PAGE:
These paintings also mirrored Lichtenstein’s unique way of conveying seemingly simple pieces information, the result of his perceptive and systematic understanding of how visual communication developed in the age of mass communication. He began to form these ideas under the tutelage of Hoyt L. Sherman, his professor at Ohio State University in the 1940s. In his influential book Drawing by Seeing, Sherman advocated a new approach to conveying narrative, “Students must develop an ability to see familiar objects in terms of visual qualities,” he wrote, “and they must develop this ability to the degree that old associations with such objects will have only a secondary or a submerged role during the seeing-and-drawing act” (quoted in B. Rose, The Drawings of Roy Lichtenstein, exh. cat., The Museum of Modern Art, New York, 1987, p. 29). This theory was reinforced by Sherman’s use of what he called his "flash room"—a darkened room where images of objects were briefly flashed onto a screen for the students to copy. Teaching drawing in this manner proved to be extremely influential for on Lichtenstein as it forced him to focus his attention on the most important visual aspects of the objects structure, and not to become distracted by extraneous matters such as unnecessary decoration.
Lichtenstein’s Pop breakthrough came in 1961 when he adopted the flat graphic style of commercial printing. After many years working with unsuccessfully in the Abstract Expressionist mode of painting, he suddenly found himself propelled onto the international art scene with his bright, bold, optimistic imagery. In 1962 the legendary Ferus Gallery’s first director, Walter Hopps, curated the group exhibition New Painting of Common Objects at the Pasadena Art Museum, in which Lichtenstein’s early comic strip and consumer goods paintings were shown on the West Coast for the first time. The Ferus Gallery would then host important solo shows for the artist in 1963 and 1965, as well as featuring his work in the 1964 exhibit A View of New York Painting, including Major Works by Jasper Johns, Robert Rauschenberg, Andy Warhol, Ellsworth Kelly, Frank Stella, Roy Lichtenstein and Larry Poons. Each show helped to enhance Lichtenstein’s standing, and collectors were soon eager to acquire the comic-inspired paintings that shocked so many viewers with their confrontational banality.
Rouen Cathedral, Set IV was included in Lichtenstein’s first ever museum retrospective, organized by the Solomon R. Guggenheim Museum, New York in 1969. In his review of the exhibition, Max Kozloff of Artforum recognized Lichtenstein’s progressive approach, even among the Pop artists. He wrote “Lichtenstein has always been a revisionist. It means nothing and everything to say that he feeds off the given accoutrements of culture, high and low, old and new. Even when he invents a composition, he is not free from borrowing its style, and even when he is at his most derivative in style, he can be most authentic in thought. He gives as much as he gets, feeding back into the cultural mainstream, not so much comments or précis or afterthoughts on his sources, but witty alternatives of looking ‘through’ them—and by extension, at ourselves” ("Lichtenstein at the Guggenheim," in G. Bader, op. cit., pp. 11-13).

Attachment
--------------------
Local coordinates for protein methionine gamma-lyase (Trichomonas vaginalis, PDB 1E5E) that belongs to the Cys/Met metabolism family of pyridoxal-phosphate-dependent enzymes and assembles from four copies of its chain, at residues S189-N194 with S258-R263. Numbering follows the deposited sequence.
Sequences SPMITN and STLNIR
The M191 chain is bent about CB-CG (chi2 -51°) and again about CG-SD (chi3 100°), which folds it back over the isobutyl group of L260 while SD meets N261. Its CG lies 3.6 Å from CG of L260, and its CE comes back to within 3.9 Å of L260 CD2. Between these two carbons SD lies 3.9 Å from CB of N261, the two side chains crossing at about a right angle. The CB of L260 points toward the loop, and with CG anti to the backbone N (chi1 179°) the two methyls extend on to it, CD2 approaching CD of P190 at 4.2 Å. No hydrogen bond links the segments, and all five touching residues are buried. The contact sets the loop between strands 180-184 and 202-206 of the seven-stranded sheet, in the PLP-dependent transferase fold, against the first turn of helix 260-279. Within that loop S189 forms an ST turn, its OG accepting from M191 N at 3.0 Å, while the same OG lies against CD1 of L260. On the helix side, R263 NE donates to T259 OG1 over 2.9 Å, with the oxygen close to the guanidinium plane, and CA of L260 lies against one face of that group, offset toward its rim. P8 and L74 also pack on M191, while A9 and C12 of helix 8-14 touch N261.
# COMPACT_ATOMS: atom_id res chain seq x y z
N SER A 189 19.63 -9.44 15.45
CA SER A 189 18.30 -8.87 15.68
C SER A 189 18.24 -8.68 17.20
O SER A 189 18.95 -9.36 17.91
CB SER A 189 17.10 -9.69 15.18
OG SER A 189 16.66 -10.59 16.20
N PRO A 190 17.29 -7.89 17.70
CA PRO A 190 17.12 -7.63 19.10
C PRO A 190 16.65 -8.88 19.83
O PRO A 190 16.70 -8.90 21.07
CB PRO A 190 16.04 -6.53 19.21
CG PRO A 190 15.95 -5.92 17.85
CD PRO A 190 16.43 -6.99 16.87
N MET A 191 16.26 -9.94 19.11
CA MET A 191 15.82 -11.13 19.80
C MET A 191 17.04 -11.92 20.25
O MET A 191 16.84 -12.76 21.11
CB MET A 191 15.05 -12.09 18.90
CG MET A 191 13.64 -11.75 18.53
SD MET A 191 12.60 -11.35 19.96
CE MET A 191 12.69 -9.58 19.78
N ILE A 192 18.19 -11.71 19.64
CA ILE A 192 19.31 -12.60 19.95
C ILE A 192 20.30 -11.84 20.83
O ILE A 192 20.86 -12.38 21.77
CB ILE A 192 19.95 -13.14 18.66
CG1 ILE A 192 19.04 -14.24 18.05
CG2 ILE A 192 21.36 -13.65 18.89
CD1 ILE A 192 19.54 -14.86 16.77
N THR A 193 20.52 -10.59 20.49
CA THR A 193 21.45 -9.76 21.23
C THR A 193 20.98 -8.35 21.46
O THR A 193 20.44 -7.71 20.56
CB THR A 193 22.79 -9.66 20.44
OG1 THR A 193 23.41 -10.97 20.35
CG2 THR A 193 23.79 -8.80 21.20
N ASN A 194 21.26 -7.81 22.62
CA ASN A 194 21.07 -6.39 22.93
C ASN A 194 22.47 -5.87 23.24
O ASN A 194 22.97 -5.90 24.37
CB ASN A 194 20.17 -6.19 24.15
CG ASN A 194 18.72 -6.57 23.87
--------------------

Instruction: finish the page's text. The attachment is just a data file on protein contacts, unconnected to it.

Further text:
Rightly regarded as one of the founders of the Pop Art movement, Lichtenstein was also in many ways a conceptual painter. As can be seen with the Brushstroke paintings that preceded his Cathedral canvases, the artist was fascinated by the physical act of painting as much as he was by the visual language used to convey different ideas. He was also a consummate student of art history and joined the canon with his insightful interpretation of the artistic process. The curators of his last major retrospective, organized by the Art Institute of Chicago in 2012-2013, knowingly surmised his unique contribution: “He was the first artist to systematically dismantle—through appropriation, repetition, stylization, and parody—the history of modern art, and he himself is now an inviolable fixture in that very canon. By rendering reproductions of paintings plucked from a familiar litany of Modernist art history, Lichtenstein conflated disparate genre subjects and styles, though not without deference and respect” (J. Rondeau and S. Wagstaff, Roy Lichtenstein: A Retrospective, exh. cat., The Art Institute of Chicago, May-September 2012, p. 20). In Rouen Cathedral, Set IV, Lichtenstein knowingly engaged in a century long conversation with one of his artistic heroes to create a fundamentally new style that allowed him the capacity to innovate while pursuing the same artistic conventions that had dominated the previous two decades.